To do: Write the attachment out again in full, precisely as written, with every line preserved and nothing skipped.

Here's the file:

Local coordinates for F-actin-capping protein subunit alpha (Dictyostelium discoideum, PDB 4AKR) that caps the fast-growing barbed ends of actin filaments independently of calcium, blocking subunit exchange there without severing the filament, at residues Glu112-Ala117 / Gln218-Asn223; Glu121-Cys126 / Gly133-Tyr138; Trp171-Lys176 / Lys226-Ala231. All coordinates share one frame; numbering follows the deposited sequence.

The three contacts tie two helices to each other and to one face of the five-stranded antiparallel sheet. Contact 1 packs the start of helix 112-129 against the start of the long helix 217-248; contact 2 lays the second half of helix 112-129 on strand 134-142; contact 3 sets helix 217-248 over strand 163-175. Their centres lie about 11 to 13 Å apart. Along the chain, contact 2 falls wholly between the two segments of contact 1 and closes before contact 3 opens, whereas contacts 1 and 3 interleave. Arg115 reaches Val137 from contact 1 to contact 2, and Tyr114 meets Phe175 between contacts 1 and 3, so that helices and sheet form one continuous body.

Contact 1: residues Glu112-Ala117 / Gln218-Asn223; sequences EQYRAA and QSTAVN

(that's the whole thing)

Local coordinates for F-actin-capping protein subunit alpha (Dictyostelium discoideum, PDB 4AKR) that caps the fast-growing barbed ends of actin filaments independently of calcium, blocking subunit exchange there without severing the filament, at residues Glu112-Ala117 / Gln218-Asn223; Glu121-Cys126 / Gly133-Tyr138; Trp171-Lys176 / Lys226-Ala231. All coordinates share one frame; numbering follows the deposited sequence.

The three contacts tie two helices to each other and to one face of the five-stranded antiparallel sheet. Contact 1 packs the start of helix 112-129 against the start of the long helix 217-248; contact 2 lays the second half of helix 112-129 on strand 134-142; contact 3 sets helix 217-248 over strand 163-175. Their centres lie about 11 to 13 Å apart. Along the chain, contact 2 falls wholly between the two segments of contact 1 and closes before contact 3 opens, whereas contacts 1 and 3 interleave. Arg115 reaches Val137 from contact 1 to contact 2, and Tyr114 meets Phe175 between contacts 1 and 3, so that helices and sheet form one continuous body.

Contact 1: residues Glu112-Ala117 / Gln218-Asn223; sequences EQYRAA and QSTAVN